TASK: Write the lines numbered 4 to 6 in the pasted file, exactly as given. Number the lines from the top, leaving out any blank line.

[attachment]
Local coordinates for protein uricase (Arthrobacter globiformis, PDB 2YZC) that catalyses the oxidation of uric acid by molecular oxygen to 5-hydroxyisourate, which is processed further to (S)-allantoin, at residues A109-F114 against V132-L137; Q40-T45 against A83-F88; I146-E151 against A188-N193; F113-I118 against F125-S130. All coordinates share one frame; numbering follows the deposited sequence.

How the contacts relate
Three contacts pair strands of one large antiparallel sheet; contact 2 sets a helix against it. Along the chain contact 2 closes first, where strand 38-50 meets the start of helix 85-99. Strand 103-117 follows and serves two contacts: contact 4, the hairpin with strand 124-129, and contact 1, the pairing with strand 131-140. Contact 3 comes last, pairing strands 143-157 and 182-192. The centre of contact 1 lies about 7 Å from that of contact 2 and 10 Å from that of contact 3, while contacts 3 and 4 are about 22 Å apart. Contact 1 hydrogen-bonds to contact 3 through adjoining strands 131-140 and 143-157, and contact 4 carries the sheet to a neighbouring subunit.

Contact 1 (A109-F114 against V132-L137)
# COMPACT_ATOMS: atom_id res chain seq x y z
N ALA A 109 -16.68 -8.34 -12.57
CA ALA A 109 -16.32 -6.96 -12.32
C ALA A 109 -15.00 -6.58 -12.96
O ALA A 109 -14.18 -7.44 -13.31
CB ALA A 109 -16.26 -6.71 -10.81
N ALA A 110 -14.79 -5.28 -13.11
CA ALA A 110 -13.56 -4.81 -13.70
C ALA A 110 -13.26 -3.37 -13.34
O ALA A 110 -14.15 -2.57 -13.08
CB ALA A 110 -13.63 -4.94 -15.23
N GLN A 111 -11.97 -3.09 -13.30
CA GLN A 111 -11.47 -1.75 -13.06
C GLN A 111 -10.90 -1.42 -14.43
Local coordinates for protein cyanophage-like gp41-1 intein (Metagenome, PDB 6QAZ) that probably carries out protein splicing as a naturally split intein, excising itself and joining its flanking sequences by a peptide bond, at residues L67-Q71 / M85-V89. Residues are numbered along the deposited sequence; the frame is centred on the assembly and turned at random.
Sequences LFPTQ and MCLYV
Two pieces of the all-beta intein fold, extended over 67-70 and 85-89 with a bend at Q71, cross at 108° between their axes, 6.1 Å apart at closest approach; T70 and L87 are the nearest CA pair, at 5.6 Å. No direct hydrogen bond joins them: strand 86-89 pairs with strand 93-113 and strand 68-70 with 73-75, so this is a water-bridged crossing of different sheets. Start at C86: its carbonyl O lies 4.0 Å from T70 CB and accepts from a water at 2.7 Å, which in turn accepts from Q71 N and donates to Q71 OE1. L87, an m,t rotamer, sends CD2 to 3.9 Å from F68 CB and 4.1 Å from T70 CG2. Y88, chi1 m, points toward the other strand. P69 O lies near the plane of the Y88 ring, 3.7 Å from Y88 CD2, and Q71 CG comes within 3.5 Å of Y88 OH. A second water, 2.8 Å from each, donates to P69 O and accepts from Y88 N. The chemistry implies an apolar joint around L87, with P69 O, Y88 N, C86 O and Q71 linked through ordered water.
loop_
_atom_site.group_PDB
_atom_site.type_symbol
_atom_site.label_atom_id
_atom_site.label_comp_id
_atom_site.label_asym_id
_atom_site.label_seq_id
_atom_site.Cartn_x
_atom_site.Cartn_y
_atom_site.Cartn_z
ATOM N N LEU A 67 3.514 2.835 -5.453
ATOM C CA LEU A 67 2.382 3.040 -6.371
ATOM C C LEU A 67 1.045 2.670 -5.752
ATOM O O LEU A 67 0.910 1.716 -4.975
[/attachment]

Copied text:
Contact 1 (A109-F114 against V132-L137)
# COMPACT_ATOMS: atom_id res chain seq x y z
N ALA A 109 -16.68 -8.34 -12.57